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Lymington RNLI crew called to investigate reports of persons in the water.

Lifeboats News Release

Lymington RNLI Volunteers aboard relief fleet Atlantic 85 Martin Frederick Whitehouse (B-880) were called at 2.37pm on Sunday 7 October to investigate reports of two persons clinging to an upturned dinghy close to a mooring buoy off Keyhaven.

Nameboard on Relief Fleet Atlantic 85 (B-880) Martin Frederick Whitehouse

RNLI/Peter Mills

Relief Fleet Atlantic 85 (B-880) Martin Frederick Whitehouse on station at Lymington

Making best speed through a calm sea with a light Northerly breeze, Lymington RNLI arrived at the reported location to find no sign of any dinghy or persons in distress.

Being mindful of the ebbing tide the crew commenced a search of the Keyhaven anchorage, River mooring buoys and marsh edge making contact with passing fisherman and the two Hurst Castle passenger ferries. All reported having seen nothing untoward.

With the available water diminishing with the strong ebb tide and the risk of grounding and stranding increasing Lymington RNLI lifeboat then withdrew to deep water to await further instructions from the Coastguard and following a review of the scenario were stood down.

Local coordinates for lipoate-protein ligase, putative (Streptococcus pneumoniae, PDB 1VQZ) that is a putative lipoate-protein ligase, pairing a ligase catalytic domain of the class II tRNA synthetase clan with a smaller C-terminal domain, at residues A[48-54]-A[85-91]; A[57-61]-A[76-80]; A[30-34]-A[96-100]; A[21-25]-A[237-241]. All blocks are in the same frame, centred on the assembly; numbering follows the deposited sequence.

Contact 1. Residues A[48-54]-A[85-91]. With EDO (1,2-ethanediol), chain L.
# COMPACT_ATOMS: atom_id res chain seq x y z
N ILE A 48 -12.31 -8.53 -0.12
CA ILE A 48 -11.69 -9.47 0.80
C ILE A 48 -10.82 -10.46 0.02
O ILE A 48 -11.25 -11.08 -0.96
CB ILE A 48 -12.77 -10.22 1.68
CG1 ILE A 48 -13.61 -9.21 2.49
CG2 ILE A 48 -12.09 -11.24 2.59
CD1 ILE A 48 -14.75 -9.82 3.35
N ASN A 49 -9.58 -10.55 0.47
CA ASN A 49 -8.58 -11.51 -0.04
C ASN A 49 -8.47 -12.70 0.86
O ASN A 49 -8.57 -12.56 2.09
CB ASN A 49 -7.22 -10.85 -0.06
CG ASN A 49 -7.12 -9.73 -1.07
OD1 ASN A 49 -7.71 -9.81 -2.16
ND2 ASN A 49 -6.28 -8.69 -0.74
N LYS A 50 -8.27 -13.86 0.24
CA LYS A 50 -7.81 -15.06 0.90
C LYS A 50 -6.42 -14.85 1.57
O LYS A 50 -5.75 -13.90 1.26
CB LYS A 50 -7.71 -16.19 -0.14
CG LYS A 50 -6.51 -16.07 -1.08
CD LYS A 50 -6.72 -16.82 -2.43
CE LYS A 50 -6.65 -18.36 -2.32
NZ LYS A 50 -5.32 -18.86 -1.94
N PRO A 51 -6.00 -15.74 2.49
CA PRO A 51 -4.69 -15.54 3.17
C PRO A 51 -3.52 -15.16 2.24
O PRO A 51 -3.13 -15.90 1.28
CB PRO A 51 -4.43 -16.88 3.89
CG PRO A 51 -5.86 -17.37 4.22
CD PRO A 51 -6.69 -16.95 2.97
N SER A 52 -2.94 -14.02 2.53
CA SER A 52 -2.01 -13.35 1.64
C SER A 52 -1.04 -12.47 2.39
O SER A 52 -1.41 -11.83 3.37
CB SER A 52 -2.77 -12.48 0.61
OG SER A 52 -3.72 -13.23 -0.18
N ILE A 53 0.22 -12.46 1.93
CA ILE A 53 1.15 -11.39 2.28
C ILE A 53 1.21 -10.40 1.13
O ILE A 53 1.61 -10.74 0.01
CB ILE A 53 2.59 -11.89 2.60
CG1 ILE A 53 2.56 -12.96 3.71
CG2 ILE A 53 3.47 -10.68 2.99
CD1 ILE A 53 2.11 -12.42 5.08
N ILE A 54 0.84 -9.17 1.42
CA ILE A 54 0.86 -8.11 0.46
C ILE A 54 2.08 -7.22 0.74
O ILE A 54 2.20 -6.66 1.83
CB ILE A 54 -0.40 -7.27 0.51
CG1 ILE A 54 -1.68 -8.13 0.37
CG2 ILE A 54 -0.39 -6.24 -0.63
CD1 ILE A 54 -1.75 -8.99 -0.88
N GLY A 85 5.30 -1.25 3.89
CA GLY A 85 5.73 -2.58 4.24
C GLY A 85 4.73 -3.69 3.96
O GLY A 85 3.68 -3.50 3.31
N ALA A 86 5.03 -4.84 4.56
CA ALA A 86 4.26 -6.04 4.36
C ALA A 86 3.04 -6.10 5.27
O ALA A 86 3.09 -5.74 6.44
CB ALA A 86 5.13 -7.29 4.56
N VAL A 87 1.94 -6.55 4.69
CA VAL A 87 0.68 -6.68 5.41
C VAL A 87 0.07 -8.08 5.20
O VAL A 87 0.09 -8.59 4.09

Lymington RNLI Lifeboat returned to station to be readied for further service shortly before 4.30pm.

Notice to Editors:

· For over 53 years, Lymington RNLI Lifeboat has provided search, rescue and lifesaving capability in the western Solent, Needles Channel and eastern sector of Christchurch Bay.

· Lymington RNLI’s own Atlantic 85 lifeboat (B-882) David Bradley remains off station for investigation into an electronic systems anomaly.

RNLI Media Contacts:

  • Peter Mills, Lymington RNLI Volunteer Lifeboat Press Officer 07767 213583
  • Paul Dunt, Regional Media Officer (South East) on 0207 6207426, 07785 296252

· For enquiries outside normal business hours, contact the RNLI duty press officer on 01202 336789 email:

Key facts about the RNLI

The Royal National Lifeboat Institution is the charity that saves lives at sea. Our volunteers provide a 24-hour search and rescue service in the United Kingdom and Ireland from 238 lifeboat stations, including four along the River Thames and inland lifeboat stations at Loch Ness, Lough Derg, Enniskillen and Lough Ree. Additionally the RNLI has more than 1,000 lifeguards on over 240 beaches around the UK and operates a specialist flood rescue team, which can respond anywhere across the UK and Ireland when inland flooding puts lives at risk.

The RNLI relies on public donations and legacies to maintain its rescue service. As a charity it is separate from, but works alongside, government-controlled and funded coastguard services. Since the RNLI was founded in 1824 our lifeboat crews and lifeguards have saved at least 140,000 lives. Volunteers make up 95% of the charity, including 4,600 volunteer lifeboat crew members and 3,000 volunteer shore crew. Additionally, tens of thousands of other dedicated volunteers raise funds and awareness, give safety advice, and help in our museums, shops and offices.

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